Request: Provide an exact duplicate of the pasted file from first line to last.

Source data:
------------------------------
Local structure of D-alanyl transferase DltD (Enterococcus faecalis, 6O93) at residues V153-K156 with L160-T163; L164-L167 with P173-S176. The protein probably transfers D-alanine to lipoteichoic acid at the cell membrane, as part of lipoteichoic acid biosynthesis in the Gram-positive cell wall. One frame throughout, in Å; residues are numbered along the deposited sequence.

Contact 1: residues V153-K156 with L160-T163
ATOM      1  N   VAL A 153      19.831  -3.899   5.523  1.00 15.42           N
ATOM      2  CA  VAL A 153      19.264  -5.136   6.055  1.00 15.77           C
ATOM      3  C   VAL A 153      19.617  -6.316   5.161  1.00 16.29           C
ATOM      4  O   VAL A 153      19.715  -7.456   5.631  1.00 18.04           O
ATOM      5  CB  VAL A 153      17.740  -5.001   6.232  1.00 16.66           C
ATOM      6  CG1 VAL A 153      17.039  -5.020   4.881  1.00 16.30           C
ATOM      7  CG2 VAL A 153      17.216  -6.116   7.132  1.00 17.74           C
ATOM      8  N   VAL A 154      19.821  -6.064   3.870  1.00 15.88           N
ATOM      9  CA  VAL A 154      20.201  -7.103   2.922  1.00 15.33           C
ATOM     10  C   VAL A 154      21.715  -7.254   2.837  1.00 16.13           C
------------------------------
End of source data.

Local structure of D-alanyl transferase DltD (Enterococcus faecalis, 6O93) at residues V153-K156 with L160-T163; L164-L167 with P173-S176. The protein probably transfers D-alanine to lipoteichoic acid at the cell membrane, as part of lipoteichoic acid biosynthesis in the Gram-positive cell wall. One frame throughout, in Å; residues are numbered along the deposited sequence.

Contact 1: residues V153-K156 with L160-T163
ATOM      1  N   VAL A 153      19.831  -3.899   5.523  1.00 15.42           N
ATOM      2  CA  VAL A 153      19.264  -5.136   6.055  1.00 15.77           C
ATOM      3  C   VAL A 153      19.617  -6.316   5.161  1.00 16.29           C
ATOM      4  O   VAL A 153      19.715  -7.456   5.631  1.00 18.04           O
ATOM      5  CB  VAL A 153      17.740  -5.001   6.232  1.00 16.66           C
ATOM      6  CG1 VAL A 153      17.039  -5.020   4.881  1.00 16.30           C
ATOM      7  CG2 VAL A 153      17.216  -6.116   7.132  1.00 17.74           C
ATOM      8  N   VAL A 154      19.821  -6.064   3.870  1.00 15.88           N
ATOM      9  CA  VAL A 154      20.201  -7.103   2.922  1.00 15.33           C
ATOM     10  C   VAL A 154      21.715  -7.254   2.837  1.00 16.13           C